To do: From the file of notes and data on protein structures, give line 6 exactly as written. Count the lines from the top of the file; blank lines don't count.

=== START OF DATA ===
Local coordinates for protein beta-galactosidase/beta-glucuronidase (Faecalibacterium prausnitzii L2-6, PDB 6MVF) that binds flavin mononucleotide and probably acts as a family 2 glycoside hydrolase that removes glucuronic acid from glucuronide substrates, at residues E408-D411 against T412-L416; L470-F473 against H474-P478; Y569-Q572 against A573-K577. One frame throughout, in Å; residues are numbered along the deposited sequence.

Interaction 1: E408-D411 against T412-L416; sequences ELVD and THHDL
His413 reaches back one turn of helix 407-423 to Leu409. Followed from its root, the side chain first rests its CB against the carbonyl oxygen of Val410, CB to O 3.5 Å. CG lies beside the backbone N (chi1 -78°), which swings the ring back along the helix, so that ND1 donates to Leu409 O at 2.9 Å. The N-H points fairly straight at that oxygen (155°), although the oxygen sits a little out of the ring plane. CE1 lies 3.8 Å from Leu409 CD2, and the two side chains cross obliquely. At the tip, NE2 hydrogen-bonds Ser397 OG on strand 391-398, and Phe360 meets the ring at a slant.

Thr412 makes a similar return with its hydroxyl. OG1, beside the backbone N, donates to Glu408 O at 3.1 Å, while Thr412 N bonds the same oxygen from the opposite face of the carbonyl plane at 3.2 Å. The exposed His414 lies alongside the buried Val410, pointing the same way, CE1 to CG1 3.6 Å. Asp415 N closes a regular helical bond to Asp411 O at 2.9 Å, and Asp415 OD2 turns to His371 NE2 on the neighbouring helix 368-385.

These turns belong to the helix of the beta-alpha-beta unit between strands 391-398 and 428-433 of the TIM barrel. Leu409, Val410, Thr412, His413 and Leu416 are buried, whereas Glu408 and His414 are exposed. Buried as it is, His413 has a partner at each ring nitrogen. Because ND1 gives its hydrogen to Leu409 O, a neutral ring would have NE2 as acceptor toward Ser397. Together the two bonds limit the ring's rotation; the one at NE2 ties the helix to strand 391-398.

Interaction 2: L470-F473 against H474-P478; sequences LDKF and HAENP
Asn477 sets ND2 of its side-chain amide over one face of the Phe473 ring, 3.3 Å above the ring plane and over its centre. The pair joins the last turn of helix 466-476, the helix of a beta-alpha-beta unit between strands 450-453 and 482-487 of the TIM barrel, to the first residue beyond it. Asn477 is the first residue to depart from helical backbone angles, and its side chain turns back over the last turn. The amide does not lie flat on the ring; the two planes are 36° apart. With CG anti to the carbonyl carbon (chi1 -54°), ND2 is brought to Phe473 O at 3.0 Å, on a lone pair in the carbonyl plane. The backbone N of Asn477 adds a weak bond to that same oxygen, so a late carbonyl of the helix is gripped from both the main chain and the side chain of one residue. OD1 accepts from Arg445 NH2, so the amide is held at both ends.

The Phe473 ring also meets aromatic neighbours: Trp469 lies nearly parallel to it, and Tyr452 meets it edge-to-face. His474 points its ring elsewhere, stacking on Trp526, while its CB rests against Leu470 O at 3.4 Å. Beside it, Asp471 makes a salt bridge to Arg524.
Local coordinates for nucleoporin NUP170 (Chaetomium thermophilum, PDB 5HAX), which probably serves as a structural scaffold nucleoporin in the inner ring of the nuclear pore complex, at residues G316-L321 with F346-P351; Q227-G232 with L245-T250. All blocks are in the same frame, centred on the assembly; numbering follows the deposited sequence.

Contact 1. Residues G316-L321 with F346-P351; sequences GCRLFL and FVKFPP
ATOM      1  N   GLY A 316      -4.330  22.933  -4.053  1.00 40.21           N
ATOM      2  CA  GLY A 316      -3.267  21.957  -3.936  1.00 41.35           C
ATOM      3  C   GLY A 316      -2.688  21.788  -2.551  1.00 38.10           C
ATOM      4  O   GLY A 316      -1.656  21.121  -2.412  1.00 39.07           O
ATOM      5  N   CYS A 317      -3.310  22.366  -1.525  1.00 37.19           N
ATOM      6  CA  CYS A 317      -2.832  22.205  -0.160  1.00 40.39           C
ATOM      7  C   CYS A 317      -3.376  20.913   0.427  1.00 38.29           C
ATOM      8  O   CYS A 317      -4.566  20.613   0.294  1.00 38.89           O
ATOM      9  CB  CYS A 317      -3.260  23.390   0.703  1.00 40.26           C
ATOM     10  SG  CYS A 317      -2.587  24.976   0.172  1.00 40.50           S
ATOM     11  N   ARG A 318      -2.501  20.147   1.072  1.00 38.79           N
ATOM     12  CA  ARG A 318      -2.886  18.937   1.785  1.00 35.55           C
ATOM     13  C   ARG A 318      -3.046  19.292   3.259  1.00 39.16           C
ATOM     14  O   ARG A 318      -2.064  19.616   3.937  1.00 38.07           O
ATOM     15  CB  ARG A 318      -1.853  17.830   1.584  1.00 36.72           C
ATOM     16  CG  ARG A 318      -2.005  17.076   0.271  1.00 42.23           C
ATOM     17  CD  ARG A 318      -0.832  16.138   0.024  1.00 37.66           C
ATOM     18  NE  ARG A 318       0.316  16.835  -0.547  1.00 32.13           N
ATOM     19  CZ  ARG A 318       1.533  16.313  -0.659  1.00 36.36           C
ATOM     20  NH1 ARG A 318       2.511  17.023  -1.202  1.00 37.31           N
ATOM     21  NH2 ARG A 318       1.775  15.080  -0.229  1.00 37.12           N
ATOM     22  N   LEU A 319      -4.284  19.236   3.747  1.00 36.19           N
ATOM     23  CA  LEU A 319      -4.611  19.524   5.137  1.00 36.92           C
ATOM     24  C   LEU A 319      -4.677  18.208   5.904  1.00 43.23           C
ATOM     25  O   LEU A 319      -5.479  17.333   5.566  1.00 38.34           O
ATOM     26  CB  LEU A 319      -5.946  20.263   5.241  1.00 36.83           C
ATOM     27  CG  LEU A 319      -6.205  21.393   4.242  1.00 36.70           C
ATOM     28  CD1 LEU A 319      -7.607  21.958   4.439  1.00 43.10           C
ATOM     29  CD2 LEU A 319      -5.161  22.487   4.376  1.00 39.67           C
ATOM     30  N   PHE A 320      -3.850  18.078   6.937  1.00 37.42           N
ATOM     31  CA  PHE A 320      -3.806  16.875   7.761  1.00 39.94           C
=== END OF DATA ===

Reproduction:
Interaction 2: L470-F473 against H474-P478; sequences LDKF and HAENP